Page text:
While various types of spindles are being developed, integral motor spindles with hybrid ceramic bearings remain the workhorse for high-speed machining (see Figure 4). A variety of sensors have been developed to enhance the performance of spindles and make them smarter. An acceleration sensor at the bearings allows vibration monitoring under cutting conditions. If the vibration exceeds a certain threshold value, the machining parameters such as speeds, feeds and radial and axial depth-of-cut can be altered to reduce vibration levels. A vibration level of less than 2g RMS provides better bearing/spindle life and also tool life.

Thermal and mechanical displacements of the spindle shaft remain a characteristic of high-speed spindles that is not well understood or accepted. An axial movement sensor can now monitor these displacements, which can be automatically compensated in the control.

A new spindle diagnostic module built into the spindle can record data on the use of the spindle during its life cycle. For example, the vibration levels can be recorded, and if these were consistently over the threshold value, a shortened spindle bearing life can be accounted for. Data also can reveal if the spindle was crashed, which can be useful to settle warranty issues. The data can be output from the spindle via an infrared interface. Data can be recorded for 100,000 hours.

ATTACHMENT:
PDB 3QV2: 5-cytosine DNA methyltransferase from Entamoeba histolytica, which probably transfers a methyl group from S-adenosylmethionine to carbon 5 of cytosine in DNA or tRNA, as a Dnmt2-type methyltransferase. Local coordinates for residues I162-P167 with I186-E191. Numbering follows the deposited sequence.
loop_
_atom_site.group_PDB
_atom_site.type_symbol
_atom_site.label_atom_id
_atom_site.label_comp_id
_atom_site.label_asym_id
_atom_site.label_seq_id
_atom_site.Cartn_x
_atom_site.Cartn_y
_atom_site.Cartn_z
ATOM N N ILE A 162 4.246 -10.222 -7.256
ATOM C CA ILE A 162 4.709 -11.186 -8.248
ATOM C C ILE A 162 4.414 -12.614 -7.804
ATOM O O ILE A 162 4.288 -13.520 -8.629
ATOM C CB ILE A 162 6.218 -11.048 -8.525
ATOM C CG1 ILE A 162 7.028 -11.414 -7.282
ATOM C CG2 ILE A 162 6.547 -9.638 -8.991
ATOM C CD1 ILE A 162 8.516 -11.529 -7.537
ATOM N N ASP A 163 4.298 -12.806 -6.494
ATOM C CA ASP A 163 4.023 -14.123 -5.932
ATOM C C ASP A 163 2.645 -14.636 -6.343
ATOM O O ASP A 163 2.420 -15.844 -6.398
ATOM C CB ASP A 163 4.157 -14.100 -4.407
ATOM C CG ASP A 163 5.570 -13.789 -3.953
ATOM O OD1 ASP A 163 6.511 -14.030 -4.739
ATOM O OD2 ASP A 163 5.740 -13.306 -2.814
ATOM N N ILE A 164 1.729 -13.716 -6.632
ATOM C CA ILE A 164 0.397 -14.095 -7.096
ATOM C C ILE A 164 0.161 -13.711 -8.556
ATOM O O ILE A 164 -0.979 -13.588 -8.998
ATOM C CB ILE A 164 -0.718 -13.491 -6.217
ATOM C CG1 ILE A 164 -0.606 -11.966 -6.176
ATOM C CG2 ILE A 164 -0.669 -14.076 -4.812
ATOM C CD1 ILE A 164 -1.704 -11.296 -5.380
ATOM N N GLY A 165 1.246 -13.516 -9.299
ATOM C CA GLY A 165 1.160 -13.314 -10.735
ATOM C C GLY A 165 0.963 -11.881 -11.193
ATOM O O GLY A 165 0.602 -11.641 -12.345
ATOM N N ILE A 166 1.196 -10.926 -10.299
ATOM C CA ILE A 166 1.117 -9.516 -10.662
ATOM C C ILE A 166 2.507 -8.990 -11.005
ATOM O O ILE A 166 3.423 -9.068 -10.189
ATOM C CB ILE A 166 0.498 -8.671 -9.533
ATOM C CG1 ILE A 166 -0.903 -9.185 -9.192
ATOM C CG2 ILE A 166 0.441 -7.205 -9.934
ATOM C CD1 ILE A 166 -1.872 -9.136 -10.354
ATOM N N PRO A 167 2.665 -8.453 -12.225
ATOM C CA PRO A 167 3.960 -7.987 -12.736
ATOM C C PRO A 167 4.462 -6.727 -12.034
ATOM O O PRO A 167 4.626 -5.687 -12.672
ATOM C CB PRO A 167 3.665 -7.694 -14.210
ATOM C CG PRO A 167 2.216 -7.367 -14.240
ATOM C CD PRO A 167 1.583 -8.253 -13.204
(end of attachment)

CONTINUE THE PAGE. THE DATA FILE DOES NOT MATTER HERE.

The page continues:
Spindles also are being offered with greater capabilities of speed and torque. A new 32 kw, 30,000 rpm spindle provides 22 Nm low-end torque with the capability of handling tools up to 25 mm, while a new 8.5 kw 60,000 rpm spindle is intended for working with light metals and graphite with small tools up to 8.0 mm in diameter.

Controls

While advances are taking place in controls for high-speed machining centers in terms of block processing times, improved motion control algorithms, look- ahead, memory and network capabilities, an interesting development is a new intelligent process control system.

When high-speed machining complex3-D contours, it is usually a question of optimizing three target values: speed, accuracy and surface finish. For example, when roughing a mold, the priority could be speed. When finishing a small high-precision electrode, the priority could be accuracy. When finishing a blow mold or an injection mold cavity, the priority would be surface finish. Achieving these target values according to the application requires modification of hidden and usually inaccessible parameters called machine performance settings. They consist of hundreds of CNC parameters such as servo loop gains, axis jerk values, smoothing filters, etc., which have a tight relation to each other. Today, machines are optimized for one standard milling condition.